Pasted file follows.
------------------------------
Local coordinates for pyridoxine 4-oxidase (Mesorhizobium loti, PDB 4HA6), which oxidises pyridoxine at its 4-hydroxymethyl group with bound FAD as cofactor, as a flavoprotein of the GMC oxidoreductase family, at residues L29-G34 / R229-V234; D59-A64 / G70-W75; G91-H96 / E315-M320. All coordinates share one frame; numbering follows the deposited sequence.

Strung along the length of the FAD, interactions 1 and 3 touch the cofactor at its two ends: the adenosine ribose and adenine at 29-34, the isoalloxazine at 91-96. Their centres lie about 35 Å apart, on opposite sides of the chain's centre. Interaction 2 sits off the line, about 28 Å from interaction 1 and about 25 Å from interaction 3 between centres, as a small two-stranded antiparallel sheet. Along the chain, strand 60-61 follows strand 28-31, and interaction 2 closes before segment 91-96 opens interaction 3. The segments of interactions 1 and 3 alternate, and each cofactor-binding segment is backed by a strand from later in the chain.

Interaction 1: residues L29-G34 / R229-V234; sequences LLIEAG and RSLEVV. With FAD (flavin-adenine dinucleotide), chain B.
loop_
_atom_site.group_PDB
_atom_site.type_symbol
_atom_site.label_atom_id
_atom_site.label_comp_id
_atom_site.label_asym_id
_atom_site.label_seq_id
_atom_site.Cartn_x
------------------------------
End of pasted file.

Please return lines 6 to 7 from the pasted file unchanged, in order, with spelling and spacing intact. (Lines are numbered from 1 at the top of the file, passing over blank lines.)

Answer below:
_atom_site.type_symbol
_atom_site.label_atom_id